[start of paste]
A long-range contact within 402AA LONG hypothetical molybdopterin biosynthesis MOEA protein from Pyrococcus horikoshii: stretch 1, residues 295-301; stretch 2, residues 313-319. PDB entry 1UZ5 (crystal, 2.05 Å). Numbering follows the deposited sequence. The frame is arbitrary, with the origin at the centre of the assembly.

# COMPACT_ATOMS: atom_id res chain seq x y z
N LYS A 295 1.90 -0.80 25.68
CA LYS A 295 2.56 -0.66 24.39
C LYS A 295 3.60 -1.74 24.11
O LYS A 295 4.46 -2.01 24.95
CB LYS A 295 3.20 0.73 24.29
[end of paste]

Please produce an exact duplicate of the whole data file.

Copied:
A long-range contact within 402AA LONG hypothetical molybdopterin biosynthesis MOEA protein from Pyrococcus horikoshii: stretch 1, residues 295-301; stretch 2, residues 313-319. PDB entry 1UZ5 (crystal, 2.05 Å). Numbering follows the deposited sequence. The frame is arbitrary, with the origin at the centre of the assembly.

# COMPACT_ATOMS: atom_id res chain seq x y z
N LYS A 295 1.90 -0.80 25.68
CA LYS A 295 2.56 -0.66 24.39
C LYS A 295 3.60 -1.74 24.11
O LYS A 295 4.46 -2.01 24.95
CB LYS A 295 3.20 0.73 24.29